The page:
Philosophy of History is a major sub-theme that runs through the work; it begins to appear more readily in the second half of the story and a dedicated second epilogue by Tolstoy is nothing more than reflections on the philosophy of history. War and Peace, therefore, is more than just a story, more than a novel, more than an epic. It is, in many ways, a work of philosophy which comes to us through the unfolding of a story.
Tolstoy was, of course, writing War and Peace in the aftermath of the French Revolution and the writings of Georg W.F. Hegel and Thomas Carlyle. The “idea of History” was now all the rage across the intellectual circles of Europe. Progressives, socialists, and nationalists were all obsessed with chasing after History to its preordained conclusion; thus, as Tolstoy began to recognize in writing War and Peace and reading the many histories for his historical sources of the campaigns of 1805, 1807, and 1812, most—if not all—of the history books were tacit works of biased propaganda from the hands and minds of their authors. The pro-Napoleon historians, like Adolphe Thiers, tried to absolve Napoleon of his failures in Russia. The pro-Russian historians, as Tolstoy amusingly notes, depicted Kutuzov and the Russian general staff as geniuses in deliberately and intentionally luring Napoleon into the trap at Borodino and Moscow which eventually broke his army.
Part of Tolstoy’s monumental work is the discussion of history and what a meaningful life is about. This principally plays itself out through Pierre, but all the characters are equally part of this struggle for life. In Russian, War and Peace can also mean War and the World. In a very real sense, Tolstoy’s story is about warring in the world to find meaning in life. That is the whole arc of the story with its many multifaced characters.
As Napoleon invades Russia, Tolstoy pivots from a story of characters to a commentary on philosophy and history. It is here that Tolstoy really begins to develop his esoteric commentary on philosophy and history which was, in times past, merely prefigured or contained in a very small way. He begins to discuss, by name, post-Napoleonic historians like Adolphe Thiers. He comments on the partisans of the Emperor Alexander and the pro-Russian historians who mythologized the genius of the Russian high command in the War of 1812.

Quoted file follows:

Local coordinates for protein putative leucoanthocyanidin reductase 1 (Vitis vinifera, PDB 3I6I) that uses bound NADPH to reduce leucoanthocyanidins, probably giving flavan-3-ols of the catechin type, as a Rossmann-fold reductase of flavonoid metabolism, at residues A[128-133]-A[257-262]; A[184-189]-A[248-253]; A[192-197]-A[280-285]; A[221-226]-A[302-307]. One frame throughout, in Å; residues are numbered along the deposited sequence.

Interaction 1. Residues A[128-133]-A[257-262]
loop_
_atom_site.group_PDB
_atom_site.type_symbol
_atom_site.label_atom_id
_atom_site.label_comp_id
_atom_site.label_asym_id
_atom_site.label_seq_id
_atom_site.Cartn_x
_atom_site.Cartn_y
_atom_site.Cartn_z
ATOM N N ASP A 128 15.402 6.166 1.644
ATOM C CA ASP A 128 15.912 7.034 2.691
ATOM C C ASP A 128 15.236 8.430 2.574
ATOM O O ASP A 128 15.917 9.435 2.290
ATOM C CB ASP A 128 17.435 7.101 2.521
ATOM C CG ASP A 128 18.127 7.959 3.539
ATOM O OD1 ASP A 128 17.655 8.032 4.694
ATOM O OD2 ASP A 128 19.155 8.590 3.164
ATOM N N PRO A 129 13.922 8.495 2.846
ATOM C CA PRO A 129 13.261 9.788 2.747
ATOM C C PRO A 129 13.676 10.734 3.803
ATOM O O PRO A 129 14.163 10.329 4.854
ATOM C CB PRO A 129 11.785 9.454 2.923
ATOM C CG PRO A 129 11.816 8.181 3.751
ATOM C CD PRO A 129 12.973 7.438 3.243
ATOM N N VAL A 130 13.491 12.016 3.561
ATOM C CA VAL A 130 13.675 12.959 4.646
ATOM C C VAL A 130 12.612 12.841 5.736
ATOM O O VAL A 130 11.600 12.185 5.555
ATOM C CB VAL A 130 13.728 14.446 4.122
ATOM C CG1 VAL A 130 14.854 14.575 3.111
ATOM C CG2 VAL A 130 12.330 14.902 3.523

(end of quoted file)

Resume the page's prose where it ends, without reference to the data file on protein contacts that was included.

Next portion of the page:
Tolstoy critiques the Historical School epistemology by linking it to a chess player and chess game. A chess player, once defeated, begins to look back over the game to find the moment when he lost. He looks back in “retrospectiveness” to see if he can deduce how it all went wrong, “A good chess-player, who has lost a game, is genuinely convinced that his failure is due to his blunders, and he seeks the blunder at the commencement of the game, forgetting that at every move during the whole game there were similar errors, that not one piece has been played as perfectly as possible. The blunder on which he concentrates his attention attracts his notice simply because his opponent took advantage of it.”
Tolstoy’s critique of the law of retrospectiveness in War and Peace has been a focus of critical commentary. Some readers of War and Peace see Tolstoy’s philosophical and historical commentary as subtracting from the story. Others see Tolstoy’s commentary as adding to the text and giving readers more to chew on and consider. I fall into the latter camp; but perhaps that is become I’m a philosopher and literary critic instead of one or the other.